Cooking is another life skill that is typically touched upon within conversations surrounding life skills at school. Whilst it can differ across institutes, nowadays, it is usually the case that in Year 7 and/or 8, children participate in some catering classes and learn how to prepare basic dishes. From around Year 9 onwards, it is usually only those taking it as a GCSE that continue these lessons, despite the skill being more prevalent at an older age for many. 

Learning to cook particularly prepares a lot of young people for the independence that they will face when moving to university or away from home. It also allows them to heighten their understanding of nutrition and dietary choices, with this recent knowledge and experience making it much easier to create healthier eating habits and a more balanced lifestyle. In turn, this contributes to physical and mental well-being whilst also forming other transferable skills like time management and even teamwork when helping out in the classroom or at home. 

Similarly, other housekeeping and home maintenance skills would be highly advantageous to learn from a young age including cleaning methods and general DIY and repairs. 

Mental health

Physical health is incorporated into the curriculum in PE continuously throughout secondary school – what if mental health was too? Over the past few years, schools have been working hard to raise awareness about mental health, and it is crucial that this is an ongoing discussion. Enhancing the presence of mental health on the curriculum would be of great use, and even more so as students get older and take exams, build relationships, use social media, start jobs, and experience other life situations.

Education on this subject, especially in a group environment, reduces stigma and encourages open dialogue between individuals, also fostering empathy. Mental health is key in developing emotional intelligence, positive wellbeing, and stress management skills. As they cross the path from school into adulthood, adolescents deal with plenty of changes, and possessing a range of knowledge about this subject can help in recognising issues, such as depression, and preventing or supporting mental health crises within themselves and others throughout their lives.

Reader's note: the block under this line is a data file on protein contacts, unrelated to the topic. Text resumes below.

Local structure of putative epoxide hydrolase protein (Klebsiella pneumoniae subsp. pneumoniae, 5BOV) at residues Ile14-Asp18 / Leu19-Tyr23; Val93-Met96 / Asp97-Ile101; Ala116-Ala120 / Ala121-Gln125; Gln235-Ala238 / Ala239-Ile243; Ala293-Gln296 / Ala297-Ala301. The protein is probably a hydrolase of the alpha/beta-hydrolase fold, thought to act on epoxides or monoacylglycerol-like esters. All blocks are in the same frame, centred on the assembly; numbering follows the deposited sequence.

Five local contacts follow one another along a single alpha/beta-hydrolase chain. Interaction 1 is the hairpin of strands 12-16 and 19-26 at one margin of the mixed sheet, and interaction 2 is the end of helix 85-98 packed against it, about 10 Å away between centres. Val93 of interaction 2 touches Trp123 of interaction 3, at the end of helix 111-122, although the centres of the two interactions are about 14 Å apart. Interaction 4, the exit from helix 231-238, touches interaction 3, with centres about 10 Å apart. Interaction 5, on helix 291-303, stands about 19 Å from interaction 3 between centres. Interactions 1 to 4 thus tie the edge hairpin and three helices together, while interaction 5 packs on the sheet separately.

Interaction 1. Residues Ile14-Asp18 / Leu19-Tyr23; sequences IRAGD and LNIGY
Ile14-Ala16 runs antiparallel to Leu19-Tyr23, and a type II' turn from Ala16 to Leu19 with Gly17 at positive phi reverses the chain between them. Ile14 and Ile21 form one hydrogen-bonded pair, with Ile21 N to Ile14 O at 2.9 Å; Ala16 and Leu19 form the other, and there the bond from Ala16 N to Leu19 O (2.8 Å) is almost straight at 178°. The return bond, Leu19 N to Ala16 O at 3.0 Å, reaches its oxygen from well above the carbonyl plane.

Other ideas that have arisen about life skills that could be taught inside the classroom include self-defence, personal hygiene, and sustainability, as well as more of an emphasis on online safety, interview skills, and first aid. 

Self defence

In England, the core curriculum of English, maths, science, and more lays a strong foundation. Though, students could be supported even further in their preparation for adulthood with the additional focus on other important skills. Whilst it of course isn’t possible for each skill to be taught as a GCSE qualification to every student, it would be highly beneficial to shine a brighter light on these topics where possible, whether that be through content implementation into pre-existing GCSEs, the creation of short courses, new tasks in ‘key skills’ classes, long-term projects, or rather than brief or one-off discussions, multiple, dedicated lessons.

Perhaps competency could be measured and tested through in-class assessments or another type of certification, ensuring that all young people are equipped with the necessary tools to properly take care of themselves in life. Not all children will live in an environment where each life skill is covered and nurtured at home, and integrating more into the curriculum on an active basis would better help students navigate various challenges within the ‘real world’.

Ultimately, at school, students could benefit hugely from not only academic teachings but also the opportunity to engage in an array of practical life skills to enhance success beyond the 

You may also like...